Commentary Magazine


Topic: moderation

Distinguishing Between Moderation and Political Compromise

I wrote a piece recently on compromise, moderation, and the American Constitution, and in reaction I received a note from Diana Schaub, a professor of political science at Loyola University Maryland.

She pointed out to me that it’s “helpful to distinguish the virtue of moderation, which is always right, from the practice of political compromise, the goodness of which depends on circumstances.” Moderation, Schaub went on to write, “doesn’t always entail the spirit of accommodation. There are times when one must stand fast, and one can do so without becoming immoderate.”

To buttress her argument, Schaub cited an example of George Washington (who became a revolutionary, having arrived at the conclusion that diplomatic compromise was no longer possible with Great Britain) and Abraham Lincoln (who was unwilling to consider certain sorts of compromise in order to maintain the Union and who steadfastly opposed any action that would remove the label of moral evil from the institution of slavery). Professor Schaub herself has used the apposite phrase “intransigent moderation” when describing Lincoln. 

Her main point, Schaub said in the note she sent to me (and which she kindly allowed me to quote from), is that “moderation, while usually receptive to political compromises, can at times be uncompromising without ceasing to be moderation.”

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I wrote a piece recently on compromise, moderation, and the American Constitution, and in reaction I received a note from Diana Schaub, a professor of political science at Loyola University Maryland.

She pointed out to me that it’s “helpful to distinguish the virtue of moderation, which is always right, from the practice of political compromise, the goodness of which depends on circumstances.” Moderation, Schaub went on to write, “doesn’t always entail the spirit of accommodation. There are times when one must stand fast, and one can do so without becoming immoderate.”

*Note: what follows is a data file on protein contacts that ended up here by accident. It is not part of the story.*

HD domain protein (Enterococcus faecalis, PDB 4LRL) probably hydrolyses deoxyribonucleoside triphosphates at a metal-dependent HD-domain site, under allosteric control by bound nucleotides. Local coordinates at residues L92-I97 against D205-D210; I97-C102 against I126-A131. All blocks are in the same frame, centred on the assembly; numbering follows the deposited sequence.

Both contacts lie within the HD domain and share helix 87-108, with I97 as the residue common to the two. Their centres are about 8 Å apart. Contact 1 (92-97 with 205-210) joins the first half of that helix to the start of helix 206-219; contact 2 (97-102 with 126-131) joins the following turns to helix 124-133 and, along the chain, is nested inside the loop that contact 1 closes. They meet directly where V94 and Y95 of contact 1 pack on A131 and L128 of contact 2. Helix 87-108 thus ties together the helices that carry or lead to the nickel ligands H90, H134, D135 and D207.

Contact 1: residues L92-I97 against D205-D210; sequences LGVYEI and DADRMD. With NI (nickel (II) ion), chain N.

To buttress her argument, Schaub cited an example of George Washington (who became a revolutionary, having arrived at the conclusion that diplomatic compromise was no longer possible with Great Britain) and Abraham Lincoln (who was unwilling to consider certain sorts of compromise in order to maintain the Union and who steadfastly opposed any action that would remove the label of moral evil from the institution of slavery). Professor Schaub herself has used the apposite phrase “intransigent moderation” when describing Lincoln. 

Her main point, Schaub said in the note she sent to me (and which she kindly allowed me to quote from), is that “moderation, while usually receptive to political compromises, can at times be uncompromising without ceasing to be moderation.”

These words are ones I fully concur with and are consistent, I think, with some of the observations I made in my original piece. My emphasis, though, was somewhat different. What I intended to underscore is that to assume per se that moderation and compromise are problematic is itself problematic.

In any event, I thought Professor Schaub’s explication was wise and very intelligently stated, and certainly worth sharing. 

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The Virtue of Moderation

I recently read a splendid book by Harry Clor, On Moderation: Defending an Ancient Virtue in a Modern World, whose purpose is to “articulate a coherent, defensible case for moderation as a virtue, the possession and encouragement of which is important for us.”

Maybe the best way to begin is to be clear on what Clor says moderation is not. Political moderation is not, he writes, the antithesis of holding principled and wholehearted commitments. It’s not simply a matter of being in the middle of two extremes. It is not “tepid, middle compromise” between opposing ideals.